The MasterCard Foundation and BRAC announced today a $19.6 million program to expand financial services to the poor across Uganda, benefiting approximately 2 million people.
This initiative will demonstrate for the first time the full potential of BRAC's holistic microfinance approach to reduce poverty and improve livelihoods in Africa. Insights generated from this program will enable BRAC to accelerate its long-term plan to adapt this approach for other African countries.
"The MasterCard Foundation is working with innovators like BRAC to expand the access and reach of microfinance services to the poor, supporting their entrepreneurship so they can improve their own lives and communities," said Reeta Roy, President and CEO of The MasterCard Foundation.
Based in Bangladesh, BRAC is the world's largest development organization and is one of the leading providers of microfinance services. BRAC's approach, which it calls "microfinance multiplied," increases the ability of poor clients to productively use their loans to augment their incomes and build their assets, as well as stimulate economic and social development within their communities.
"This initiative with The MasterCard Foundation will be our largest program in Africa," said Fazle Abed, Founder and Chairperson of BRAC. "What we learn in Uganda, including how to provide savings to poor women and their communities, will help us rapidly scale up our operations to provide services to millions of people throughout Africa."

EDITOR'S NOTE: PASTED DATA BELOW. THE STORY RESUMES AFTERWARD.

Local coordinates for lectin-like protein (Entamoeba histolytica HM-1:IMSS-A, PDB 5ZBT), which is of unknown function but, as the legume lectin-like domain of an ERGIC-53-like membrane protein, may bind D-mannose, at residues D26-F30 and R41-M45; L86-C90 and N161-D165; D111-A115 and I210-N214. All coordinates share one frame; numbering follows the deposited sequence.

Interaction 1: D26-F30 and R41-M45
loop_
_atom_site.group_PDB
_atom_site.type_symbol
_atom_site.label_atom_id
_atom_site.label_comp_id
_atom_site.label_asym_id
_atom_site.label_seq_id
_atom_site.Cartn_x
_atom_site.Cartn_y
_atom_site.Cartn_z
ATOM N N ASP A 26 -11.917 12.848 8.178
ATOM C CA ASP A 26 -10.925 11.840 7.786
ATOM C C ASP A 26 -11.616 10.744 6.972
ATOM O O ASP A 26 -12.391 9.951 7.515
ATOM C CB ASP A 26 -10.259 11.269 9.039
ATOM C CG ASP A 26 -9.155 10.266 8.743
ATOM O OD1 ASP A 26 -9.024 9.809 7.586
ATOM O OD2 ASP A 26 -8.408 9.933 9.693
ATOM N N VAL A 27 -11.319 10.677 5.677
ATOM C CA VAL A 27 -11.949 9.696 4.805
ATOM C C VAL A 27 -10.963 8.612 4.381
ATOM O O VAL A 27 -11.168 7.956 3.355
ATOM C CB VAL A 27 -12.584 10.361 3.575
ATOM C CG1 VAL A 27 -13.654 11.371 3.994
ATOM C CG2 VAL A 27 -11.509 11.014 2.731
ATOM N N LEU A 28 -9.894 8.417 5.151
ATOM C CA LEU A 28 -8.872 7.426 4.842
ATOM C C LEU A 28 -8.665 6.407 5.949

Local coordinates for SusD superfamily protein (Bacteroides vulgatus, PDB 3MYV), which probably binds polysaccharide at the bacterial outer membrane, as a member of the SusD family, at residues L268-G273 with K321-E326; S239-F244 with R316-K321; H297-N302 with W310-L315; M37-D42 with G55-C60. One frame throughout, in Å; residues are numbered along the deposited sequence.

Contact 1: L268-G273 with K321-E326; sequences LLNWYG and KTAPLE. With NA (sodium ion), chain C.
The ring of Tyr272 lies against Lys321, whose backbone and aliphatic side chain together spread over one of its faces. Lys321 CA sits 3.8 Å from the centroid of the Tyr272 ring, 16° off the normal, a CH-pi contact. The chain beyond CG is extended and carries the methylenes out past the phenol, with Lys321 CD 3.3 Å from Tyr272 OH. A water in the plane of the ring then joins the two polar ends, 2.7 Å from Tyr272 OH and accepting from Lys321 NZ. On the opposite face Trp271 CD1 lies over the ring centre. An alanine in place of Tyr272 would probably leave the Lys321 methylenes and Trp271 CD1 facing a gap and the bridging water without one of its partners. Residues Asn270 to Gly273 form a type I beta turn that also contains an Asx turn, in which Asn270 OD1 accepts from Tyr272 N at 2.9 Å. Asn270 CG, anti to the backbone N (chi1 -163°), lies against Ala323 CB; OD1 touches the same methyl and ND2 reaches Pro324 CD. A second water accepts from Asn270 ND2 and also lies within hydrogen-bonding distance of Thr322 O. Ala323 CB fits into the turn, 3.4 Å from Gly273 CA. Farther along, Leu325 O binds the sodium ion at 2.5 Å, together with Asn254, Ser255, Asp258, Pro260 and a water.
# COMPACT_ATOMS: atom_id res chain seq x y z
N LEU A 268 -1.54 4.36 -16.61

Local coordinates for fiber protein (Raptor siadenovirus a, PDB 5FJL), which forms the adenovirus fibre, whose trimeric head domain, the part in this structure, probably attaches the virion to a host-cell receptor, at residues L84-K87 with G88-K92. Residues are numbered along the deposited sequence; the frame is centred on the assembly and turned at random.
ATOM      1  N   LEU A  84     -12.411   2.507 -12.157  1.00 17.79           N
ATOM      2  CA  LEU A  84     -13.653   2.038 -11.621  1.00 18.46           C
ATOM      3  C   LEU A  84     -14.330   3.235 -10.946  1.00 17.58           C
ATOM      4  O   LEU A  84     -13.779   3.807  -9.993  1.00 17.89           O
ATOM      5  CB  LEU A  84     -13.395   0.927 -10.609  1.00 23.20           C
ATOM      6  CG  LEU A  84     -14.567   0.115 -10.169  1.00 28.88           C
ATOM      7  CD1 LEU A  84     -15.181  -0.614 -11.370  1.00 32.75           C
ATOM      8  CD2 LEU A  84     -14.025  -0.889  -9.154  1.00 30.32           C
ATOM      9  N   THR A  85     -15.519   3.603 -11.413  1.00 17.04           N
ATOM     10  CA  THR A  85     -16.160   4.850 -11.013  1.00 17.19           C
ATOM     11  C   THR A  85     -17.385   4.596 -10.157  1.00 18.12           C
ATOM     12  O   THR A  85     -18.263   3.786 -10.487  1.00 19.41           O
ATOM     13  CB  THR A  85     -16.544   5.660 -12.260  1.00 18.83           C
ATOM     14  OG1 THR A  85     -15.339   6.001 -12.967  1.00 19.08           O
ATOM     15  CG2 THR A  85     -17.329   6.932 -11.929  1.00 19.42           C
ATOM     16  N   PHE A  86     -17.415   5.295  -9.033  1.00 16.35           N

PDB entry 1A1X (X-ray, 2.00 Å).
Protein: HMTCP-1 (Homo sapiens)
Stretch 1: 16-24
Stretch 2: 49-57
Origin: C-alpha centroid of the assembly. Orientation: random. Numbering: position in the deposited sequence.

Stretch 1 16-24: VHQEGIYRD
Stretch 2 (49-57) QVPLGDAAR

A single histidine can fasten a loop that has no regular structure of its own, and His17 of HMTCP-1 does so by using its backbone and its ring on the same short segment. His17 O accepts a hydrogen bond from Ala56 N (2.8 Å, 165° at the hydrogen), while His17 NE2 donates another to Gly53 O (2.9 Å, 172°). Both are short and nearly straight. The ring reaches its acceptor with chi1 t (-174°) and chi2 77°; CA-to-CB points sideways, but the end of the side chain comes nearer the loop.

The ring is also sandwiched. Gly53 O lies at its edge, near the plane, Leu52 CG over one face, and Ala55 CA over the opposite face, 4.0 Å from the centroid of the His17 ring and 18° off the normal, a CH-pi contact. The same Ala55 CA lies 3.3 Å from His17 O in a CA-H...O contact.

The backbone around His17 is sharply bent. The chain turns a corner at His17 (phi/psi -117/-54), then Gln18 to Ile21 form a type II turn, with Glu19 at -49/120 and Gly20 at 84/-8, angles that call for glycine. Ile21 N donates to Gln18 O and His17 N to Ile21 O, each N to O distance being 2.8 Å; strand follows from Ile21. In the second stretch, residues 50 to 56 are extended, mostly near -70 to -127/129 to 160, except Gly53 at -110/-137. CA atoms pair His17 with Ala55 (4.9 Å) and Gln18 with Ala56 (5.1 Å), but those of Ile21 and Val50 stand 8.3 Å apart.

Working with the MasterCard Foundation, BRAC is poised to become one of Uganda's most effective institutions serving significant numbers of rural households. BRAC recognizes the need of poor people to have a secure place to save their money and the role of savings in sustainable microfinance. As part of this program, BRAC will explore the feasibility of becoming a regulated deposit-taking institution in Uganda, a role it has not yet played in Africa.
The government of Uganda has made expanding financial services to the rural poor one of its top priorities. More than 37 percent of Uganda's population live on less than a dollar a day and 62 percent do not have access to financial services.
Women and girls are among the most negatively affected by poverty, and they play an important role as change agents in their families and communities. In Uganda, the program will provide economically active women with loans, training and technical support to enable them to improve their livelihoods. Additionally, the program will expand vocational and life-skills education for adolescent girls.